So basically it's business as normal, and we couldn't be more pleased that Walking Dead season two is shaping up to be another hit. Fans of mature adventures should lap it up, and we can't wait to continue Clementine's journey in episode two.
The multiplayer's fairly addictive in its own right but it's up against some true big-hitters at launch that unfortunately look like they are not just hogging the limelight but the player count as well. Still, for what it is it's an enjoyable enough experience that should help you get a bit more life out of this package, which is more than can be said for some of the single-player campaign.
Having said that, it is still an outstanding pickup for anyone looking to get into an RPG with a little more teeth than they're used to, and a rejuvenated, reinvigorated return for those old dogs remembering how much fun they had the last time around.
For all of its obvious flaws, basic mechanics, and even more basic visuals, Super Motherload is still a great experience, one that you can pick up and play during a spare 10 minutes, or plough a whole afternoon into with ease. The bonus of unlockables and a multi-player mode ensure that this is one you can keep coming back to.
Stick It To The Man may be relatively short, a little repetitive and also generously simple, but it's also a unique and twisted take on a genre that's been around for decades. With its gorgeous 2D presentation and tongue-in-cheek humour, we'd happily recommend to any platformer fans who embrace everything oddball.
Knack's enjoyable enough in its own right but it's undeniably as straight down the middle as you can get, unwavering in its commitment to the average. Not much comes across as particularly awful, but then again nothing in it's all that great. Those expecting a platforming adventure in a vein similar to Crash Bandicoot would do well to steer well clear.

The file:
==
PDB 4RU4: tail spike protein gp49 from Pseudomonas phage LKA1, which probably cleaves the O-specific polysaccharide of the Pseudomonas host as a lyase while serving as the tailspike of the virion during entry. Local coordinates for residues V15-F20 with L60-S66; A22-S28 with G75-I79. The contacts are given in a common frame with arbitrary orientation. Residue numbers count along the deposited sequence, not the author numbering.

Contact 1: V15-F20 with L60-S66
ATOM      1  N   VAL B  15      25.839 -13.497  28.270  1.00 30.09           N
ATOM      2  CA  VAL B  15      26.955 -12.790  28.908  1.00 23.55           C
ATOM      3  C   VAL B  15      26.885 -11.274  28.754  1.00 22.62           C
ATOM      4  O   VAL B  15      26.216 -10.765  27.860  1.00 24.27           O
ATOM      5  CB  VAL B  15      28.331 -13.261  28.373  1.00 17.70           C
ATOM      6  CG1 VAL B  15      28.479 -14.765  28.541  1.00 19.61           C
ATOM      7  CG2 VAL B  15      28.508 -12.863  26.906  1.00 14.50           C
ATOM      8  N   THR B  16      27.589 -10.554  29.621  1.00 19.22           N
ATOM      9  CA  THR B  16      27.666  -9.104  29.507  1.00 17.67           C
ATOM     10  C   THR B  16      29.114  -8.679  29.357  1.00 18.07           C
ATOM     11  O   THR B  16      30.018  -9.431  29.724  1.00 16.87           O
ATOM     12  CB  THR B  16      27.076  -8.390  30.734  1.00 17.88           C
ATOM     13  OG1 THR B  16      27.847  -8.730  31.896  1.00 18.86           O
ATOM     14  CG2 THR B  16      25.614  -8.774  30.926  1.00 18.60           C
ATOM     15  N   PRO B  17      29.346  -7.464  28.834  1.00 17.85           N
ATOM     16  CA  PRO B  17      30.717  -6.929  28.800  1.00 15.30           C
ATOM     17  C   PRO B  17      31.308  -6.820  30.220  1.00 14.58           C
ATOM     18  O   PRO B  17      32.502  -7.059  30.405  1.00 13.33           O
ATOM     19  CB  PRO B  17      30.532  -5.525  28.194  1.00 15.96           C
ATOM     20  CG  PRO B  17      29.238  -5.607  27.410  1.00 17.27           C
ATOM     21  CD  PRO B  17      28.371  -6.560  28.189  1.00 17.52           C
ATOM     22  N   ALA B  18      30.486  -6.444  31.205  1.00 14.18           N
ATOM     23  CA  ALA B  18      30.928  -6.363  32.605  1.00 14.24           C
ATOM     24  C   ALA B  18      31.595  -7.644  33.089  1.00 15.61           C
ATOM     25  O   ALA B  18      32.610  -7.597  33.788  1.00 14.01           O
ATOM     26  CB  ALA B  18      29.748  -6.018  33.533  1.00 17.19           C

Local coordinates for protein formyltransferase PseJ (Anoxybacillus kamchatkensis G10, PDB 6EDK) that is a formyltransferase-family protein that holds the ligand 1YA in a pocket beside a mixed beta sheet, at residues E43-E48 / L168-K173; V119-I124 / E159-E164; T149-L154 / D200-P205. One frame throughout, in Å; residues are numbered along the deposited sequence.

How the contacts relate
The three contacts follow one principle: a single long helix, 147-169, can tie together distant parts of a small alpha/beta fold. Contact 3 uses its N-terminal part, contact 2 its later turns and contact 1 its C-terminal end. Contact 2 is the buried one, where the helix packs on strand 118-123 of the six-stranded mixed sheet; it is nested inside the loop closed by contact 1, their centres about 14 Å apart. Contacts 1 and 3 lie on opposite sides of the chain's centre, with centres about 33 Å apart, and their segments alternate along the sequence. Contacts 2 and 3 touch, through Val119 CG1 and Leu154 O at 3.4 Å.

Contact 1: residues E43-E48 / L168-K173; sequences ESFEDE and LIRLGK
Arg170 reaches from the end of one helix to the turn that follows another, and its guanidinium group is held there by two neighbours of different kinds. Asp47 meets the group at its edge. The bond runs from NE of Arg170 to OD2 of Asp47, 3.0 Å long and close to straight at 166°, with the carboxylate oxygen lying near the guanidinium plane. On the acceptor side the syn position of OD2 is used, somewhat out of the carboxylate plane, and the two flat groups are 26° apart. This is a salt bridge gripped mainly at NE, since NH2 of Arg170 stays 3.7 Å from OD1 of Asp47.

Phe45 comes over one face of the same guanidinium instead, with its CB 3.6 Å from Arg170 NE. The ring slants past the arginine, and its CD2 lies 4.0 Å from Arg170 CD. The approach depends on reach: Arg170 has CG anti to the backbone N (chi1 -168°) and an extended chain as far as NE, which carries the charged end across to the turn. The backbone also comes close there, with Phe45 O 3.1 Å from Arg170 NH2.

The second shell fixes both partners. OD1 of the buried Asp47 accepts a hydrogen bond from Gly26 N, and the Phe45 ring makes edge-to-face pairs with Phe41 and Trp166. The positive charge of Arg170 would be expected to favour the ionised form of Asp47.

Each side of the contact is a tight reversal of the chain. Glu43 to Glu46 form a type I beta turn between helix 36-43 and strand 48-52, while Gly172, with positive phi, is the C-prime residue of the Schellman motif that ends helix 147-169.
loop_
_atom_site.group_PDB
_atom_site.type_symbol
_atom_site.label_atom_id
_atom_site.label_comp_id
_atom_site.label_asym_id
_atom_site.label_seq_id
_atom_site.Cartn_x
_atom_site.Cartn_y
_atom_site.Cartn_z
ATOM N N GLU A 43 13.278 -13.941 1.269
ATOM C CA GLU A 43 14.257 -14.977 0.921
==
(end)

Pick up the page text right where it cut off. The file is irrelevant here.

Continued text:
Unlike Metal Gear games of yesteryear, the industry is not going to learn anything new from Metal Gear Rising: Revengeance. Nor are gamers, for that matter. Revengeance would rather be an anime than a game in some ways. But the solid swordplay mechanics and the sheer comic craziness is enough to sustain it through the relatively short SP game. But will we still be talking about Metal Gear Rising in three months?
Overall KickBeat is an entertaining and smartly priced addition to the burgeoning rhythm game catalogue. The gameplay has an assuredness to it that rewards repeated play and feels like a learning experience. Once you factor in the Beat Your Music mode this one goes down as a bargain for fans of the genre, particularly those with a hefty catalog of MP3s.
On top of this the local multiplayer is cracking but the online component doesn't come across nearly as well. Poor net code means bouts can often suffer fits of lag that can massively affect the outcome of a game, and a lack of options means this is pretty barebones. Still, despite the small niggles this is one game that is more than worth your time.
The Banner Saga is a challenging game that is as frustrating as it is rewarding. It has its flaws, but is overall a compelling, fantastically written and beautiful game that makes you care deeply about the actions you take, whilst reminding you powerfully of the thanklessness of leadership in a difficult and dangerous world. Depending on your decisions, the game takes around 7-15 hours to complete, and yet whilst the entire narrative may not be that long, it sucks you into its fantastical Norse would and leaves you wanting more by the end. Stoic has projected a trilogy of Banner Saga titles; if the sequels live up to this first episode, the series will no doubt have a dedicated and very well-deserved following able to more than live up to its Kickstarter campaign.
And so if you can accept M&M for what it is, a fairly ugly fantasy RPG that sticks to the classic dungeon crawler formula, then you're likely to find a hearty dose of cheesy story and quick to pick up combat, that comes with just enough layers of strategy to keep it fun and varied without being overly complicated. Games in this old style genre do not come along very often, but when done correctly can hold your attention for many hours. M&M X Legacy is a pretty good example of this just dont expect Skyrim quality emersion. Skyrim is £14.99 at the moment, with thousands of awesome mods. Just saying.